My automated command line solution to connecting to a juniper networks vpn that takes a password *and* a securID token on 64 bit Linux.
We recently changed our network setup so that I would be required to log into the vpn while at work. So, I took a look to see what it would take to get my Arch Linux box on the vpn.
The officially supported Linux platforms as of June 2011 are OpenSuse 11 and Ubuntu 9.10. Both need to be 32 bit only and Firefox 3.6 and Sun JRE 6 are required. Whew, that doc was updated in June, but the Ubuntu they support is from 2009? And only 32 bit? Oh my!
Poking around a little bit I discovered two very informative pages. Mad Scientist’s and a blog from 2009 on makefile. From everything else I read Mad Scientist’s page is the go-to solution for getting Juniper’s Network Connect to work on linux, even on 64 bit. Unfortunately for me he (quite reasonably) uses the NC.jar or ncsvc executable. The thing is, both of those only take in a user and a single password. My work uses an Active Directory user/pass with a securID token. All the examples of juniper vpn setups that use a securID token that I could find used a pin+token in a single field. That’s simply not how our system is set up so that script won’t work for me at all.
I hunkered down and wrote a python script that will log you in to the site, manage any existing open sessions, retrieve the cookie and run the ncui executable (as per the makefile blog’s instructions). I designed it to be flexible so that hopefully it will work for all setups of juniper vpns not just what we have here. There is a bit of set up to get to the point where it will run, but once that is done all it takes is running the command entering your user, password and any other password fields (all customizable) and sit back.
The requirements are:
xterm (yes really)
python headers (python-devel)
The script and elementtidy ( located here )
Once you have everything listed above it’s time to get the juniper network connect files. If you’ve logged in to your vpn site on the computer before look in ~/.juniper_networks/network_connect and confirm that you have libncui.so and ncsvc. If you have those two files you can skip to the “Getting the Juniper files” section.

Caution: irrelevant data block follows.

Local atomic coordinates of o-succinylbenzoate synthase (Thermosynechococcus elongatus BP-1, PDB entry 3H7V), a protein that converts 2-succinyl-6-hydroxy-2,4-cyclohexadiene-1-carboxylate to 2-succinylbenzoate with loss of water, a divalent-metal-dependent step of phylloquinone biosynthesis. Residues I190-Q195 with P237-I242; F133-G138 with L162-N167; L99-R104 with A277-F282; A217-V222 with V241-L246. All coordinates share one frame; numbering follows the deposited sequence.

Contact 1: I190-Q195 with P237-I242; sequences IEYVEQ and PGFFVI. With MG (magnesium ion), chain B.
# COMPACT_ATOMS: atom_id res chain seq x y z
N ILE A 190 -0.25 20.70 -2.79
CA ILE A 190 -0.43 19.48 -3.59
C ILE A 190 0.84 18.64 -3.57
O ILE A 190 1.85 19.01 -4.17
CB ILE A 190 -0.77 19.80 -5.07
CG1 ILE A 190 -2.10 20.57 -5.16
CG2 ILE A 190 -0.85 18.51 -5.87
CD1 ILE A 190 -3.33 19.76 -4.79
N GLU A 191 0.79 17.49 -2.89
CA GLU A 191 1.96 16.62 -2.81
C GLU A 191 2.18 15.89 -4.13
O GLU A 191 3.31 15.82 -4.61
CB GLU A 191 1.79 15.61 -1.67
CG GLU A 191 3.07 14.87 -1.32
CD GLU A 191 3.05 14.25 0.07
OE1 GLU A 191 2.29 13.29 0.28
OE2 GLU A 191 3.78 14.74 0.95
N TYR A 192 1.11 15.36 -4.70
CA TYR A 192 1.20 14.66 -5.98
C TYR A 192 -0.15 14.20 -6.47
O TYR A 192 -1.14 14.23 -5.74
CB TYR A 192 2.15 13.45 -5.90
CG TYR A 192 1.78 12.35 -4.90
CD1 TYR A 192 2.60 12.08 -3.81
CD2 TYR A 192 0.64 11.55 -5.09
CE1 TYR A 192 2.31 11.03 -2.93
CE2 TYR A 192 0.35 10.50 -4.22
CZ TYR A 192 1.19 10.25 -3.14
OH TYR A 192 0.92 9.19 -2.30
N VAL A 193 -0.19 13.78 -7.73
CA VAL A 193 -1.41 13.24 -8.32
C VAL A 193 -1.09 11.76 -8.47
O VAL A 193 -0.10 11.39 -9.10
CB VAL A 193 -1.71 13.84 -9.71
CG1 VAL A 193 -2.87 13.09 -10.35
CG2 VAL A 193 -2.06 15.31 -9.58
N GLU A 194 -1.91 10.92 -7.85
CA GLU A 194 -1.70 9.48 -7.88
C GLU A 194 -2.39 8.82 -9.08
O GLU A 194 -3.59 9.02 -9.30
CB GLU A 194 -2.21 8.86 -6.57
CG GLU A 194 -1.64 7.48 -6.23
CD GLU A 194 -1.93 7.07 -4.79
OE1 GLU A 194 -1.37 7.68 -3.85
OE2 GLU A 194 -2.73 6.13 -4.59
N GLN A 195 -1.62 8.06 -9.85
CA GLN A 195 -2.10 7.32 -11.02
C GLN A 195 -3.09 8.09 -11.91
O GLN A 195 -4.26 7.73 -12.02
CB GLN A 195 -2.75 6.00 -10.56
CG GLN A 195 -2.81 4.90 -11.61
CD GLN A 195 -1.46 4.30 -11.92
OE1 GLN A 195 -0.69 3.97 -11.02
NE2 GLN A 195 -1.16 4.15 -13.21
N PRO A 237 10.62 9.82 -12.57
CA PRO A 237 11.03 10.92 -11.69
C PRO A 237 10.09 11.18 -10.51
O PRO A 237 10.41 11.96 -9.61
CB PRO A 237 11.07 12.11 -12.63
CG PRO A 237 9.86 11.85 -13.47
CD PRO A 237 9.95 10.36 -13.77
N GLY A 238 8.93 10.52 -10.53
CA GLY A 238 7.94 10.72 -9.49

Getting the Juniper files:
1) Go to your vpn website and log in
2) You should be sent to the network connect page. You will be asked about running java. (There should be two prompts.)
3) Make sure that you have libncui.so and ncsvc (they should have been installed in ~/.juniper_networks/network_connect)
4) If you don’t have both of those files makes sure you have xterm installed and that a java prompt didn’t pop under you browser.
Setup and Installation
cd ~/.juniper_networks/network_connect gcc -m32 -Wl,-rpath,`pwd` -o ncui libncui.so sudo chown root:root ncui sudo chmod 4755 ncui echo | openssl s_client -connect your.vpn.website:443 2>&1 | sed -ne '/-BEGIN CERTIFICATE-/,/-END CERTIFICATE-/p' | openssl x509 -outform der > ssl.crt cd /where/you/downloaded/juniperncprompt/elementtidy-1.0-20050212 sudo python setup.py install
Congratulations! You should be all ready to run my script. You can run it from any directory and it should find your ncui (if you didn’t put it in ~/.juniper_networks/network_connect you should use the command line parameter or update the source). Just run:
Note: the defaults are what my vpn setup expects, they should all be changeable via a command line argument so you can figure out what works on your setup. ./juniperncprompt -h will give you all the options. For simplicity once you determine what works for you I’d recommend changing the default values for the arguments in the source. They are all at the top of the file.
You will likely have to adjust the password fields, the realm, the login path and the logout path. All but the login field can be seen in the form once you go to your vpn page (and get redirected to a expanded url). The realm is a hidden field in the sign in form. The password fields are a comma separated (no spaces) list of the names of the password fields in the sign in form. The login path is the path relative to the base site of the login page the form sends to, mine looks like “/da-na/auth/url_2/login.cgi”. The log out path is what your log out button is a link to.
Q: I don’t see a libncui.so or ncsvc in the network_connect directory
A: Make sure that you have xterm installed and that a java window didn’t pop up under another window.
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